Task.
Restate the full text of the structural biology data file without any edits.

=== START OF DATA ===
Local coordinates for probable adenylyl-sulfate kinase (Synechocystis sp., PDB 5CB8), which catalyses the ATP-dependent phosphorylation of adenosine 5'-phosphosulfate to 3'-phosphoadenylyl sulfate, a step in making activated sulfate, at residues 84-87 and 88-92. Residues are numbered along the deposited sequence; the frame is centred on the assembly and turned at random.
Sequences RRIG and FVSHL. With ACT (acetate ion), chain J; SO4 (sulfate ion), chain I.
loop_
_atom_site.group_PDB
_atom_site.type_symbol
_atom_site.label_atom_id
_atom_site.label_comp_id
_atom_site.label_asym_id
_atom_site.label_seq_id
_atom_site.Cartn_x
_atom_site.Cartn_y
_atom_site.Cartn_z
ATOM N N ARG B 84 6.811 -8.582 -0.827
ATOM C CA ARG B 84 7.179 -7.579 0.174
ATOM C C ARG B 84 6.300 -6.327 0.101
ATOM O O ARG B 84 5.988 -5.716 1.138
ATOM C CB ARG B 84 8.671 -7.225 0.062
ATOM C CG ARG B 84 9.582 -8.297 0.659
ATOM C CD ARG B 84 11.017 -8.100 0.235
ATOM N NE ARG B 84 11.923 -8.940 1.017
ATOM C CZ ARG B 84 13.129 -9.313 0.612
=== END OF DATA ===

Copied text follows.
Local coordinates for probable adenylyl-sulfate kinase (Synechocystis sp., PDB 5CB8), which catalyses the ATP-dependent phosphorylation of adenosine 5'-phosphosulfate to 3'-phosphoadenylyl sulfate, a step in making activated sulfate, at residues 84-87 and 88-92. Residues are numbered along the deposited sequence; the frame is centred on the assembly and turned at random.
Sequences RRIG and FVSHL. With ACT (acetate ion), chain J; SO4 (sulfate ion), chain I.
loop_
_atom_site.group_PDB
_atom_site.type_symbol
_atom_site.label_atom_id
_atom_site.label_comp_id
_atom_site.label_asym_id
_atom_site.label_seq_id
_atom_site.Cartn_x
_atom_site.Cartn_y
_atom_site.Cartn_z
ATOM N N ARG B 84 6.811 -8.582 -0.827
ATOM C CA ARG B 84 7.179 -7.579 0.174
ATOM C C ARG B 84 6.300 -6.327 0.101
ATOM O O ARG B 84 5.988 -5.716 1.138
ATOM C CB ARG B 84 8.671 -7.225 0.062
ATOM C CG ARG B 84 9.582 -8.297 0.659
ATOM C CD ARG B 84 11.017 -8.100 0.235
ATOM N NE ARG B 84 11.923 -8.940 1.017
ATOM C CZ ARG B 84 13.129 -9.313 0.612